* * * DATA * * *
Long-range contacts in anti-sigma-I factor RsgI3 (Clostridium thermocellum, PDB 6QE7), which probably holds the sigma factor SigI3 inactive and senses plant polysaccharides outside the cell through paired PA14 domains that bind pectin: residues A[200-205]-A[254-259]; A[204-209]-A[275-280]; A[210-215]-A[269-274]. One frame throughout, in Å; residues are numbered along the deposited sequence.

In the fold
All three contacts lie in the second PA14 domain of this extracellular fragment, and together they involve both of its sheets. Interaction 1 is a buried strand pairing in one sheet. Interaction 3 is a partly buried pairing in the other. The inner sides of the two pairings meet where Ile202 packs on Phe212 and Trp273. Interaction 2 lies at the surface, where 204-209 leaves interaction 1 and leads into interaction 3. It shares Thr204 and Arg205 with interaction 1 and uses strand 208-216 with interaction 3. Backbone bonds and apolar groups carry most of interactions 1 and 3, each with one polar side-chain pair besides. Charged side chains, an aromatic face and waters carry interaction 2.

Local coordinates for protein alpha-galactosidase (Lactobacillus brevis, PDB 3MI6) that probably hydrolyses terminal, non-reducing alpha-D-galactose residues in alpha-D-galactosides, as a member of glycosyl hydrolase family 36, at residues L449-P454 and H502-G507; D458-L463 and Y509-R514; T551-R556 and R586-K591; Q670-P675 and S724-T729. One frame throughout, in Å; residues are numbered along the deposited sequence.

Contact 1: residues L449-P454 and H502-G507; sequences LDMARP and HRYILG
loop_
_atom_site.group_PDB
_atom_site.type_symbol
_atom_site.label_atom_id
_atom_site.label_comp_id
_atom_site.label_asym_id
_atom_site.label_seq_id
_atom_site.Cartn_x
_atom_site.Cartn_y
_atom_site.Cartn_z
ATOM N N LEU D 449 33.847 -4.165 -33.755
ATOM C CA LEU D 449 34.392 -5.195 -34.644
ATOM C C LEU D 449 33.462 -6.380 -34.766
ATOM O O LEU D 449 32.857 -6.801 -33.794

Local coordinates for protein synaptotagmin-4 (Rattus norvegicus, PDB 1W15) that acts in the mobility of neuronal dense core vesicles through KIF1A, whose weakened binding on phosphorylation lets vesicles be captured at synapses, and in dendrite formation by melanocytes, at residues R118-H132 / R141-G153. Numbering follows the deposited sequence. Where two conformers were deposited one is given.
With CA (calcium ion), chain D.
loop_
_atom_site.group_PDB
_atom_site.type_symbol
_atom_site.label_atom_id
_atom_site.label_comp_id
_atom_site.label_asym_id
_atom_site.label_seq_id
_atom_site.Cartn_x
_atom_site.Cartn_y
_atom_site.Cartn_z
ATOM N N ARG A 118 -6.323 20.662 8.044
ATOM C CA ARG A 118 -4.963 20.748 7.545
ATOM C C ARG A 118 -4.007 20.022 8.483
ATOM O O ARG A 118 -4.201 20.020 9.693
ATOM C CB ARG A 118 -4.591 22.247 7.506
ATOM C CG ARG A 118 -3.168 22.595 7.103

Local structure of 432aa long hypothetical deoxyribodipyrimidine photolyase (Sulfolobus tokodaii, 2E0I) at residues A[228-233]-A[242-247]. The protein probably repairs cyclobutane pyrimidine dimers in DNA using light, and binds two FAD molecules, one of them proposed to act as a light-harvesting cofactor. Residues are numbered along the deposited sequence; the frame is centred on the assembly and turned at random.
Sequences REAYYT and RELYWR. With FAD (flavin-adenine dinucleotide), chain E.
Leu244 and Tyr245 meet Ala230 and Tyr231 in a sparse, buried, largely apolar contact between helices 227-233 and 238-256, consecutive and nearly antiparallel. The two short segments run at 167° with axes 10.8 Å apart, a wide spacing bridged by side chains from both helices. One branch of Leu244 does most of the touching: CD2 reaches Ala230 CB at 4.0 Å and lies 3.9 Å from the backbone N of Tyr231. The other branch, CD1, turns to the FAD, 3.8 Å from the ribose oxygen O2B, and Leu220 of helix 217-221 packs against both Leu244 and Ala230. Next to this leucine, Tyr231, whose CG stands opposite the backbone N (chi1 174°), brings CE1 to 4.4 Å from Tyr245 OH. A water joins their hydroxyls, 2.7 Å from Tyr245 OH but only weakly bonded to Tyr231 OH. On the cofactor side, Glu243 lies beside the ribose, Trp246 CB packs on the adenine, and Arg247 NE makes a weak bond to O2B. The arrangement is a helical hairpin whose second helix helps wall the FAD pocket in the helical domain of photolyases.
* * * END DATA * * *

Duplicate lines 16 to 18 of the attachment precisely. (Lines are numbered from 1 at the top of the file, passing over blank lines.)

ATOM N N LEU D 449 33.847 -4.165 -33.755
ATOM C CA LEU D 449 34.392 -5.195 -34.644
ATOM C C LEU D 449 33.462 -6.380 -34.766